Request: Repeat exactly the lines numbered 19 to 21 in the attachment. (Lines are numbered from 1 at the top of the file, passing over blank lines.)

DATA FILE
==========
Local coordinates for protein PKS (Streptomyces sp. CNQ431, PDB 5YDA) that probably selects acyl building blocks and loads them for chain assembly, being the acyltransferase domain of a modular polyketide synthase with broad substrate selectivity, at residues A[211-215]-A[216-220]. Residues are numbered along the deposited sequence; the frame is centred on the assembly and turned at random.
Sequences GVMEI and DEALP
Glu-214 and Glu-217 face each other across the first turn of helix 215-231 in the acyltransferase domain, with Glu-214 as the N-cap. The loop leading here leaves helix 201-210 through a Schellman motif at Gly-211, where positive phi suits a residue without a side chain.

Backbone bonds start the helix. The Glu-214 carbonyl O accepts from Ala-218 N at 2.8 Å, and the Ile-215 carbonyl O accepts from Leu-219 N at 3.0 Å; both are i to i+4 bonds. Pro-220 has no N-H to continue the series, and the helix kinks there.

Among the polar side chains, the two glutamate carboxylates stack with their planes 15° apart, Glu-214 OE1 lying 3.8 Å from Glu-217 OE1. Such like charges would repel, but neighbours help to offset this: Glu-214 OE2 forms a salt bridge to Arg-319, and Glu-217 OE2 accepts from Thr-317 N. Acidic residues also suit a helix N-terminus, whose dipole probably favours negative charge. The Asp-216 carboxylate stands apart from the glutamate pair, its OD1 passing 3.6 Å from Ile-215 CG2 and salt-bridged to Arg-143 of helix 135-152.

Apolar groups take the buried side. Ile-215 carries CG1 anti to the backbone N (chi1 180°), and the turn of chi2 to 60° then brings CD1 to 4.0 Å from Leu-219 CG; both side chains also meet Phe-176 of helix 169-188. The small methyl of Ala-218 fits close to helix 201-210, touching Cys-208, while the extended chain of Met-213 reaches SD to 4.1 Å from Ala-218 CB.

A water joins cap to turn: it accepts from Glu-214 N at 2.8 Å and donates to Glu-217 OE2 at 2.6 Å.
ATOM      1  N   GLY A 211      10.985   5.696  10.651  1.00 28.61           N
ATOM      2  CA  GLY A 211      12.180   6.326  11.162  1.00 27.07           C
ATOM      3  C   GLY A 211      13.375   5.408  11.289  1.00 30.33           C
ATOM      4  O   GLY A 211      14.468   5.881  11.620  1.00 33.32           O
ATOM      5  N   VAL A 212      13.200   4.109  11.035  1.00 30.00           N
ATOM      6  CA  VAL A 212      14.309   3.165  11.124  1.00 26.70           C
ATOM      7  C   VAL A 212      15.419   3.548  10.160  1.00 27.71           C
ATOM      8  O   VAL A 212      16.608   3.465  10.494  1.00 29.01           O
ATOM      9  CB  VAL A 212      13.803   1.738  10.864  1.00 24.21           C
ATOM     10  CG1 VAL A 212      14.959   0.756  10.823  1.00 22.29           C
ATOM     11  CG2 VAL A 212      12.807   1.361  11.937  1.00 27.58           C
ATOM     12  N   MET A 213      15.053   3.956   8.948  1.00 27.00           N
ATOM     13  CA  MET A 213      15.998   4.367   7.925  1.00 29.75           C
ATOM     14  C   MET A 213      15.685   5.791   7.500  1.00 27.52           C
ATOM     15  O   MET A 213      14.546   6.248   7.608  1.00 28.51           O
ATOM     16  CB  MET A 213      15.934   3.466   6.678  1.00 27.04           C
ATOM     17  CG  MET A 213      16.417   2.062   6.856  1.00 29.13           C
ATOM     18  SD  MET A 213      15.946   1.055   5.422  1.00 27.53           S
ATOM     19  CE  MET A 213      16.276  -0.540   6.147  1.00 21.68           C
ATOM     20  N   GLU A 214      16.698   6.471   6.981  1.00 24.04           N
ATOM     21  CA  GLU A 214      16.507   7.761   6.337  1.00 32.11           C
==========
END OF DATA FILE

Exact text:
ATOM     12  N   MET A 213      15.053   3.956   8.948  1.00 27.00           N
ATOM     13  CA  MET A 213      15.998   4.367   7.925  1.00 29.75           C
ATOM     14  C   MET A 213      15.685   5.791   7.500  1.00 27.52           C